This Little Boy Dressed Up As Audra McDonald For A School Project And She Loved It

Nine-year-old Brendan O’Brien loves theater, so when he had to choose an icon to honor for a Black History Month project at school, the decision was a no-brainer. 

Brendan is in the fourth grade at the Condon K-8 School in South Boston. For Black History Month in February, all of the students in his class had to do a research project on an influential black figure, past or present. Each child created a presentation and dressed up as their icon of choice for a “wax museum,” in which they would recite a speech about their person’s history.

When Brendan learned of the assignment, he immediately knew who he wanted to be: Tony winner Audra McDonald.

The 9-year-old chose a 1920s-inspired dress, fishnets, heels and a wig inspired by McDonald’s recent role in Broadway’s “Shuffle Along.”

On Feb. 28, the kids put on their “wax museum” exhibit, which featured historical figures like Rosa Parks and Martin Luther King, Jr., sports stars like Jackie Robinson and Michael Jordan, political icons like the Obamas, STEM heroes like Katherine Johnson, Dorothy Vaughan, and Mary Jackson, and of course, a tiny Audra McDonald. 

“Brendan loved that he was able to share with his friends something he is passionate about,” his mom, Nicole, told The Huffington Post. “He told us no one knew who Audra McDonald was. Just as important as her awards and Tony records, Brendan has been inspired by the work she does on behalf of marriage equality and NOH8. He shared that with his classmates.”

Nicole said she loved seeing Brendan’s enthusiasm in sharing his knowledge about McDonald’s life and career. “For a kid like Brendan this kind of project is engaging and makes learning come to life,” she said. “He had quite a crowd.” 

Even Audra McDonald herself loved Brendan’s project. Nicole tweeted a photo of him in his costume, which she retweeted. “I am honored!!!!!” the Broadway star wrote.  

Brendan fell in love with theater when he saw his first show at Boston Children’s Theatre at the age of 4. “He told us that day that he wanted to be on stage,” Nicole said. The little boy attends the summer camp at BCT, has appeared in some of its productions throughout the year and performed with other theater programs as well. 

Last year, Brendan’s friends were able to see him perform in a show and do what he loves, which was an exciting experience for everyone.

“His dream is to perform on Broadway,” Nicole said. “He spends hours learning about shows, actors and actresses and performing at home.”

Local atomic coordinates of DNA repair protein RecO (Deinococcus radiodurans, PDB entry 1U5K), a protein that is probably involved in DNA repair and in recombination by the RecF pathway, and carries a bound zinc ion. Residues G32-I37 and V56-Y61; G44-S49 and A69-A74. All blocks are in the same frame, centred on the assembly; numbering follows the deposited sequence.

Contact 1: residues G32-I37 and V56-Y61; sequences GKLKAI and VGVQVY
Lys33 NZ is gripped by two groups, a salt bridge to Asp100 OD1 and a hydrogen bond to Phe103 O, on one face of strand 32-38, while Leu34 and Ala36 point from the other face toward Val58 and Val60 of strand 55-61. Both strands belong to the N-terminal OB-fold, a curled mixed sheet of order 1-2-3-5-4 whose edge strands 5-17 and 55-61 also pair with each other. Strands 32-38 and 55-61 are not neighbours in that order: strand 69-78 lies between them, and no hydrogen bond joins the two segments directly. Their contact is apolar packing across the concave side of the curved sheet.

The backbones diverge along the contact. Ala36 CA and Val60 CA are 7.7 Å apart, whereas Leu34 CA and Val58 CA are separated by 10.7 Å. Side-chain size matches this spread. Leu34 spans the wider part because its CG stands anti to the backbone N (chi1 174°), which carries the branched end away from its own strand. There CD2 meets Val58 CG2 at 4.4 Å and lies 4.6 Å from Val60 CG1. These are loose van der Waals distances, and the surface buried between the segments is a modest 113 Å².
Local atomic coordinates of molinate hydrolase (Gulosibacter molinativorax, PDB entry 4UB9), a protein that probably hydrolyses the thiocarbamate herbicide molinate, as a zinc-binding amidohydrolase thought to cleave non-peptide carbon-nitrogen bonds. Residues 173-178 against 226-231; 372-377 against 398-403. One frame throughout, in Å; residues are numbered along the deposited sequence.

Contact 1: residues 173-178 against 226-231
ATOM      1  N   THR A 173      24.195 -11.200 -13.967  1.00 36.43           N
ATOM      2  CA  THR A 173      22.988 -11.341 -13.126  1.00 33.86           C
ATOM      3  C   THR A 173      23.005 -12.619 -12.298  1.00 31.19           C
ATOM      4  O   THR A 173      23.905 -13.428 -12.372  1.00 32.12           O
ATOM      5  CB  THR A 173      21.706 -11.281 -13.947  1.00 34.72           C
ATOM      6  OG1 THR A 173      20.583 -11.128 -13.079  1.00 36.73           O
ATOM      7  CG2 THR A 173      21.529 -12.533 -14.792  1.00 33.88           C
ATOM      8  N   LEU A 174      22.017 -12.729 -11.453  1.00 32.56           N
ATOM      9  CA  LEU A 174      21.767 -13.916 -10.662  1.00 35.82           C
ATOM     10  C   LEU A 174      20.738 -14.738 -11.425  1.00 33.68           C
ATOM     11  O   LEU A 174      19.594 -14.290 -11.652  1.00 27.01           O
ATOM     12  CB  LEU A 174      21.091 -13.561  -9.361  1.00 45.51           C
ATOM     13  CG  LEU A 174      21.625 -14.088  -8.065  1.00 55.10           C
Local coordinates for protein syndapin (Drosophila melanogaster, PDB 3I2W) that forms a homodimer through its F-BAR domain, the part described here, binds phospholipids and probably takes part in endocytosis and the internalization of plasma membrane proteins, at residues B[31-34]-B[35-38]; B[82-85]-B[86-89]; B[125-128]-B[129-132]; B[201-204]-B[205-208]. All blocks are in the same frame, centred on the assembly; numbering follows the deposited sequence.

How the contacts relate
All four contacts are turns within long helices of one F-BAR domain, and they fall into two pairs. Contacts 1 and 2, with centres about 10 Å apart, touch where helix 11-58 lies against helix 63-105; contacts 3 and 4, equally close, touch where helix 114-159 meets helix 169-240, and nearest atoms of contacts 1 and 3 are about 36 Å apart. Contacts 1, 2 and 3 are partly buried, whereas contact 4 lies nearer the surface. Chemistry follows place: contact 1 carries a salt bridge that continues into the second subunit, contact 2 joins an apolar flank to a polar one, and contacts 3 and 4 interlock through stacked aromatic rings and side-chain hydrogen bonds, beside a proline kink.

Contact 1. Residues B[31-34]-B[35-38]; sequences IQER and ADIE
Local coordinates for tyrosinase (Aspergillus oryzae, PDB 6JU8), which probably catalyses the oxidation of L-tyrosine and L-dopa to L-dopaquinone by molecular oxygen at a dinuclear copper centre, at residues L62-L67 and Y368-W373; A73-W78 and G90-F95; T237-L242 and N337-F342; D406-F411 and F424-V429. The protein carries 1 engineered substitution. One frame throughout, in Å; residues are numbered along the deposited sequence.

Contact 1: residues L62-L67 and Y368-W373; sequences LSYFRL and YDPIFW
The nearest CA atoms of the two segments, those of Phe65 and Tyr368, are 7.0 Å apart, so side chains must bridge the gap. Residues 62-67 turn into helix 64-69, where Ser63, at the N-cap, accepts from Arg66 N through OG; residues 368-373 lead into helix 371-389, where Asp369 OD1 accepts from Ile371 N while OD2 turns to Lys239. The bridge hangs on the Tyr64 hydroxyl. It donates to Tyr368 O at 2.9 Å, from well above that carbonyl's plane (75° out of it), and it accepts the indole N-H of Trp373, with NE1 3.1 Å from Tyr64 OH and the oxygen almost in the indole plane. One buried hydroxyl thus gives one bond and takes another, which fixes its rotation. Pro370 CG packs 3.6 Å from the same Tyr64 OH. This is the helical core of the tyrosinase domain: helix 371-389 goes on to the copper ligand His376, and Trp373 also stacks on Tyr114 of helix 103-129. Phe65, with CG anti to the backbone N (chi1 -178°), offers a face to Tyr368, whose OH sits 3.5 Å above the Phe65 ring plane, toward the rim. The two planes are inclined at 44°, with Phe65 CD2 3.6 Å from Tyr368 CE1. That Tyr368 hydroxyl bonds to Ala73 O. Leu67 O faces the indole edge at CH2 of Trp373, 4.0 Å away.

Brendan “screamed with excitement” when he sawMcDonald’s tweet about his project. “For him that kindness and acknowledgment meant the world,” said Nicole. He also received an autographed photo of the actress from her assistant.

The day of the wax museum was particularly fun for Brendan because he got to wear his costume all day, though he removed the heels during recess. He also loved how much interest his friends showed toward his project.

This sort of experience is typical for Brendan, Nicole explained, noting that his large public school is a place where her son feels loved and supported.

“We love that he has always felt comfortable being who he is in his school,” Nicole said. “He brings a pink lunch box, sits with the girls and likes to braid their hair. For Halloween this year he dressed up as Marilyn Monroe!”

She added, “His school is a wonderfully inclusive place where every child is celebrated. He is authentically himself and is loved for that.”

The O’Briens hope all kids can have that kind of experience some day. Nicole said they’re “thankful every day” for the Condon K-8 School, its administration, faculty and the other families.

Nicole hopes Brendan’s interaction with Audra McDonald reminds others that there are good people in the world

“Small acts of kindness go a long way to supporting and encouraging kids like Brendan who want to be like them when they grow up,” she said. “And having a school and a community that is supportive of all kids is so important.”

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Source: HuffPost Black Voices

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